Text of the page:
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himself; it is also proved that by eating of this tree is meant the appropriation* of evil.

467. By the garden of Eden, in the Word, is not meant any particular garden, but intelligence; nor by a tree, any particular tree, but man. That the garden of Eden signifieth intelligence and wisdom, may appear from these passages: "WITH THY WISDOM AND THINE INTELLIGENCE thou hast gotten thee riches; thou hast been in EDEN THE GARDEN OF GOD; thou sealest up the sum, full of WISDOM, and perfect in beauty, every precious stone was thy covering,' Ezek. xxviii. 4, 12, 13. These words are spoken of the prince and king of Tyre, of whom wisdom is predicated, because by Tyre, in the Word, is signified the church as to the knowledges of good and truth, by which wisdom is attained: by the precious stones which were his covering, are also signified the same knowledges of good and truth for the prince and king of Tyre were never in the garden of Eden. Again, in Ezekiel: "Behold, Ashur was a cedar in Lebanon; the cedars in THE GARDEN OF GOD, could not hide him; no tree in THE GARDEN OF GOD was like unto him in his beauty; all the trees of EDEN THAT WERE IN THE GARDEN OF GOD envied him," xxxi. 3, 8, 9; and further, "To whom art thou thus like in glory and in greatness, among the TREES OF EDEN ?" Verse 18: this is said of Ashur or Assyria, because by Assyria, in the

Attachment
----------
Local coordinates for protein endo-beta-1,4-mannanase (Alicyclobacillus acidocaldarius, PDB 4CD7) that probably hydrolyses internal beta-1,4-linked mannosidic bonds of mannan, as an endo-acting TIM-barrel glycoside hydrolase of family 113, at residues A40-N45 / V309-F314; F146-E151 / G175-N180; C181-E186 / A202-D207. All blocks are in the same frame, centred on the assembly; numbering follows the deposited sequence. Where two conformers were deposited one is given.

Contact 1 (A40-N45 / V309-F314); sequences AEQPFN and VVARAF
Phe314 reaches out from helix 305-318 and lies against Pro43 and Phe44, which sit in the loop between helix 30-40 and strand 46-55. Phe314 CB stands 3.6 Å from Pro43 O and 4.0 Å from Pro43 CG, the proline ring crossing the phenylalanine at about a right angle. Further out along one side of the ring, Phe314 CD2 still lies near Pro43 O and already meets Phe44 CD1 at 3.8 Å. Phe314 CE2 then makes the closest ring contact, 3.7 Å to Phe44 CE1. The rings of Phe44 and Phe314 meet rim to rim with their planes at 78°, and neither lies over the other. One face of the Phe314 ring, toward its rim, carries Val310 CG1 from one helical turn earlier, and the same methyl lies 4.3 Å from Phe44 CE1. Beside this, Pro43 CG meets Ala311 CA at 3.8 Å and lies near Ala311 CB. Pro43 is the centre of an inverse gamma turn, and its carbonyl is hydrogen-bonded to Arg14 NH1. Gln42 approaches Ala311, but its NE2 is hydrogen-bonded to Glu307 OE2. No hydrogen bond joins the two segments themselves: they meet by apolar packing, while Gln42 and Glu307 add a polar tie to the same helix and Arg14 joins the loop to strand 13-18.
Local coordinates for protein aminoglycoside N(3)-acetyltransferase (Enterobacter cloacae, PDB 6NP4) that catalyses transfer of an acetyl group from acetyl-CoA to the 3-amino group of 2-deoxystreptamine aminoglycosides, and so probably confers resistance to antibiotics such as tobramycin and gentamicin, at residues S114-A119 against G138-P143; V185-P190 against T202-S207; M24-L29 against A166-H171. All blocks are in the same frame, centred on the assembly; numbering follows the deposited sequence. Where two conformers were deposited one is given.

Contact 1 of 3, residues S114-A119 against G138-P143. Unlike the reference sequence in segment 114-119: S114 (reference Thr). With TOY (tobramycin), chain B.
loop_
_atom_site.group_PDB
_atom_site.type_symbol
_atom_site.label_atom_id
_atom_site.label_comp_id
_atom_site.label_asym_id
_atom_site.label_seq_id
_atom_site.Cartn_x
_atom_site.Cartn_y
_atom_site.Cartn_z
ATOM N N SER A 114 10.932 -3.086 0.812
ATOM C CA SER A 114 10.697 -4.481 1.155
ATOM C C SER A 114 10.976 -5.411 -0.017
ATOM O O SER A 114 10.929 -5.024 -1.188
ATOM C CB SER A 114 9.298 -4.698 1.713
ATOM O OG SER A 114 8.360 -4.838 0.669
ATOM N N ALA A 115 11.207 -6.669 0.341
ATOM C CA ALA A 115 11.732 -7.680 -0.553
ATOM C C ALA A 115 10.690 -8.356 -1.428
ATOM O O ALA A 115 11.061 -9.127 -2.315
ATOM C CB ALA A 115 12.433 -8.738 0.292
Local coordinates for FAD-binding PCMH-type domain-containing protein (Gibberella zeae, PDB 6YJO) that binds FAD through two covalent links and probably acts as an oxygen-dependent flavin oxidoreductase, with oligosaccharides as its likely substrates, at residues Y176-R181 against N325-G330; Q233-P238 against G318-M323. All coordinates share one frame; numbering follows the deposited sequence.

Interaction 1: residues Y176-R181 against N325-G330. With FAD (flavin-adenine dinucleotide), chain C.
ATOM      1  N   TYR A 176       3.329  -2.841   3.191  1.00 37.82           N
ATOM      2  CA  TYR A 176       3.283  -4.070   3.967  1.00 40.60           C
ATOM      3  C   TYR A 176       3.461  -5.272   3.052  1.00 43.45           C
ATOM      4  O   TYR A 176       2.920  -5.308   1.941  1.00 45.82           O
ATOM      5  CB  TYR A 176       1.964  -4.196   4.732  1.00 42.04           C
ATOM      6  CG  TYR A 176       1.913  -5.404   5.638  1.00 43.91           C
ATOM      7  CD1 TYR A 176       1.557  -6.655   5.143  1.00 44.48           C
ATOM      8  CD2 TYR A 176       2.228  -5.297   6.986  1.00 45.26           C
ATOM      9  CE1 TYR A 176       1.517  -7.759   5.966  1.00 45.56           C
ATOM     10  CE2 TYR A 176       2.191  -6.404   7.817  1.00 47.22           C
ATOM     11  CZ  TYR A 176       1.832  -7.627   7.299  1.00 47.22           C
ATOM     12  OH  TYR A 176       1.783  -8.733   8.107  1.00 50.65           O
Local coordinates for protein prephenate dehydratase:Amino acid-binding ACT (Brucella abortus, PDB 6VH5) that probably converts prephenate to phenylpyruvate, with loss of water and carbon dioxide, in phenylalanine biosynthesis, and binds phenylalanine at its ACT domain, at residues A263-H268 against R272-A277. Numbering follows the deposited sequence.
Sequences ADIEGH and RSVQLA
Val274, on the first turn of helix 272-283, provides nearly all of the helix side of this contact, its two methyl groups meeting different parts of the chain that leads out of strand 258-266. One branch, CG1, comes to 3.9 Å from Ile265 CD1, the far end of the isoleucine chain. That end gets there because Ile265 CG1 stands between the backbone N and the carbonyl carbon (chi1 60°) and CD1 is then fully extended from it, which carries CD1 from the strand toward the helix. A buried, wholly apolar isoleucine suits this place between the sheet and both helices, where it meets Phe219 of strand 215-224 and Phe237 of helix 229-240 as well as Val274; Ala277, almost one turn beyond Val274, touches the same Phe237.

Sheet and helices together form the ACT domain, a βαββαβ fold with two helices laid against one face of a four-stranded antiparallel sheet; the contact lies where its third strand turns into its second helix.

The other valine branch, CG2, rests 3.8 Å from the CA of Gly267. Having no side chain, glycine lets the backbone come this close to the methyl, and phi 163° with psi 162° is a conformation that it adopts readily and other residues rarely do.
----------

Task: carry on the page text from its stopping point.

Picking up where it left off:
*To appropriate evil signifies, according to our author, to make evil our own, which we do by choosing, embracing, and consenting to it. Evil thus appropriated becometh fixed or rooted in the will or life, and thereby bringeth the soul into condemnation; otherwise it could not hurt the soul, being in a state of separation, or removal, in consequence of our refusing or rejecting it. For it deserves well to be considered, that nothing can either be a real blessing, or a real curse, to the soul or spirit of man, but what is made its own; and nothing, whether it be good or evil, can thus become the spirit's own, but by its choosing, embracing, and consenting to it, with its will or desire. The doctrine of appropriation, thus explained, is of weighty importance, and deserves the serious attention of every reader.

Word, is meant rationality, and intelligence thence derived. So in Isaiah: "Jehovah shall comfort Zion; He will make her wilderness like EDEN, and her desart like THE GARDEN OF JEHOVAH," Chap. li. 3: Zion, in this passage, is the church, and Eden and the garden of Jehovah are wisdom and intelligence. So in the Revelation: "To him that overcometh will I give to eat of THE TREE OF LIFE, which is in the midst of the PARADISE OF GOD," Chap. iii. 7: "In the midst of the street of it, and on either side the river, was the TREE OF LIFE," Xxii. 2. Hence it plainly appeareth, that by the garden of Eden, in which Adam is said to have been placed are meant intelligence and wisdom, because the like is asserted of Tyre, Assyria, and Zion. By a garden also, in other parts of the Word, is meant intelligence, as in Isaiah lviii. 11, lxi. 11, Jer. xxxi. 12, Amos ix. 14. This spiritual meaning of a garden is grounded in the nature of representations in the spiritual world, in which world gardens and paradises appear, where the angels dwell who excel in intelligence and wisdom: the intelligence and wisdom which are received by them from the Lord, form themselves into such representations around them, and this takes place from correspondence, all things that exist in the spiritual world being correspondences.